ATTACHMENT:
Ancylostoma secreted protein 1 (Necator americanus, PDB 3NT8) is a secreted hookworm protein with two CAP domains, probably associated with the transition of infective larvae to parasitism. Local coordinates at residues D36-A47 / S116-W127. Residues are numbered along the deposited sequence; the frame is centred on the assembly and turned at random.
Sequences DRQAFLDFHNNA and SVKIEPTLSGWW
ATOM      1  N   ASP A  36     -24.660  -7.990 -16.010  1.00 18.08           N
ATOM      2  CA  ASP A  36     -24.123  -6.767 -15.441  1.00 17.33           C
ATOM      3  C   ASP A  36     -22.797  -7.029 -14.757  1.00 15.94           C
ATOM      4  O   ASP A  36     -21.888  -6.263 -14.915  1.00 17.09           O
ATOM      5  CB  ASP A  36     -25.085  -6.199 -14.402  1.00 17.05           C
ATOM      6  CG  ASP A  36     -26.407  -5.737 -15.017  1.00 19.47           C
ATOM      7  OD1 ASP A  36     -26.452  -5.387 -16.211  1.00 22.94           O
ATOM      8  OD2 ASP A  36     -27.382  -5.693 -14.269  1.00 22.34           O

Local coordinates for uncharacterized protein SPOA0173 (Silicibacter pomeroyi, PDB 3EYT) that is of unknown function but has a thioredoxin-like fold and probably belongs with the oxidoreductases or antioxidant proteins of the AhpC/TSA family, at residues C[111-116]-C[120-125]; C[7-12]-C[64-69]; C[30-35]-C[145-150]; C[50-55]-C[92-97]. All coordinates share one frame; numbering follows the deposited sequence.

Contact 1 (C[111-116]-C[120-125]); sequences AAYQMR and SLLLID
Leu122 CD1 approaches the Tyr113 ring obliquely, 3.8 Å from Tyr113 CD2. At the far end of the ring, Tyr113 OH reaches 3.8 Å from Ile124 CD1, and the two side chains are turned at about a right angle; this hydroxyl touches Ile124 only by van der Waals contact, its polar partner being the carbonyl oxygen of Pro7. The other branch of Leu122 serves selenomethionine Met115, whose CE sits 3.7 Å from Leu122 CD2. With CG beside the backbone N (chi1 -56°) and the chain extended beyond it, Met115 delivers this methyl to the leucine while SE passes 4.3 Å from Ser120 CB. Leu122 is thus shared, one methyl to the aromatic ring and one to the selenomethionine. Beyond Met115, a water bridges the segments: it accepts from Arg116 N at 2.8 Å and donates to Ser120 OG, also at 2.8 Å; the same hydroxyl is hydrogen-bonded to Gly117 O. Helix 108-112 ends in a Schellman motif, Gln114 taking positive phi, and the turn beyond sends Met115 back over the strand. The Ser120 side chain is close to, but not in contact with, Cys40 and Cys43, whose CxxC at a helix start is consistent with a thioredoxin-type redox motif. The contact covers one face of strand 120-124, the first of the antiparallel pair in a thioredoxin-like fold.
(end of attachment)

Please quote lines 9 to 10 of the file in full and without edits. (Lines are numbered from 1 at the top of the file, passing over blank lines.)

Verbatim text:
ATOM      7  OD1 ASP A  36     -26.452  -5.387 -16.211  1.00 22.94           O
ATOM      8  OD2 ASP A  36     -27.382  -5.693 -14.269  1.00 22.34           O